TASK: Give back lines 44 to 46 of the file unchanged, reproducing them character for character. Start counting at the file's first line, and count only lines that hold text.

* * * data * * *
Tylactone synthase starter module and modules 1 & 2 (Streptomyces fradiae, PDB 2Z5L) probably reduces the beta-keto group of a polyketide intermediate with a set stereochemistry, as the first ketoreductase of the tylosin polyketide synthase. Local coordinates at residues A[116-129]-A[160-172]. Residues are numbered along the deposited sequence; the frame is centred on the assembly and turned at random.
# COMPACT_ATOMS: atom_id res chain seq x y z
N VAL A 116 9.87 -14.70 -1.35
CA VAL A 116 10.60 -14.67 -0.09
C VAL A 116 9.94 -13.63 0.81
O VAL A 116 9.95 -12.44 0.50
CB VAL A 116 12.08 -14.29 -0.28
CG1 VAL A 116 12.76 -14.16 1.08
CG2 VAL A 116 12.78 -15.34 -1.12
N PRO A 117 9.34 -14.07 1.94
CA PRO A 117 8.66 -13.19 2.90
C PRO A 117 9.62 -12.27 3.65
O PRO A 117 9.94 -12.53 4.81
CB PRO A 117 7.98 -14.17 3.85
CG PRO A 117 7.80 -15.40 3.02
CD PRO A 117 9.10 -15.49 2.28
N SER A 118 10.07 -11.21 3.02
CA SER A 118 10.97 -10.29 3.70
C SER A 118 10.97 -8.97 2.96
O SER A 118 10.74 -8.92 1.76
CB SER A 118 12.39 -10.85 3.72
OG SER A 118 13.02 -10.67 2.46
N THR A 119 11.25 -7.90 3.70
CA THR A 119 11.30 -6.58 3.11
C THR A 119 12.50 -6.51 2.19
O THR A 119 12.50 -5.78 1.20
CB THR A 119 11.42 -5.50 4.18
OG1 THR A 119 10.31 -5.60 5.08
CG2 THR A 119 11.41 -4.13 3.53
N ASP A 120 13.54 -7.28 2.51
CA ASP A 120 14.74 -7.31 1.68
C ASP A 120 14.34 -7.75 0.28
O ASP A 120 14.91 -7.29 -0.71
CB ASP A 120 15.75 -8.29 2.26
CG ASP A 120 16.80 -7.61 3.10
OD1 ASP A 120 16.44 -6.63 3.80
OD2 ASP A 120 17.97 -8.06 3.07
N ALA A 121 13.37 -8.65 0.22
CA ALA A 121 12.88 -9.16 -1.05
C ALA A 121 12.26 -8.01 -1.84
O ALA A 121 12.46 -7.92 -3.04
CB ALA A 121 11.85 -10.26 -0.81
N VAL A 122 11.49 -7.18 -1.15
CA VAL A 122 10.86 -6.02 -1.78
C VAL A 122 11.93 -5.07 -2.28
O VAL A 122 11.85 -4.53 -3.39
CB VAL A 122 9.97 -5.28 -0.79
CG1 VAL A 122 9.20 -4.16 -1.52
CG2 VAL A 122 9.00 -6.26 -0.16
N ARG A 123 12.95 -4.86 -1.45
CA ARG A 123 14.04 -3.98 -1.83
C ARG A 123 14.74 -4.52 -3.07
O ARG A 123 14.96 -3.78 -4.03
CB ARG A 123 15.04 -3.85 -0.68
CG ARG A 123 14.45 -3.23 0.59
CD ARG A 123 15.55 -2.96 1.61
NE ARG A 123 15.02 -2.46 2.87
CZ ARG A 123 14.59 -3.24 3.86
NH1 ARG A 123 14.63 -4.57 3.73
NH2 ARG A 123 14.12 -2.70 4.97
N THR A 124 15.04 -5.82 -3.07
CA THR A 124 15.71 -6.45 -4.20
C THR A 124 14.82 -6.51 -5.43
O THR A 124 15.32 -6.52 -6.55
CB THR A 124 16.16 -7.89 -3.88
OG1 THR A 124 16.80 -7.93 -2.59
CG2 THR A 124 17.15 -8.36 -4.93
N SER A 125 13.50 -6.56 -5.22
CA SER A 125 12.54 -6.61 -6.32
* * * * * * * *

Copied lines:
CA VAL A 122 10.86 -6.02 -1.78
C VAL A 122 11.93 -5.07 -2.28
O VAL A 122 11.85 -4.53 -3.39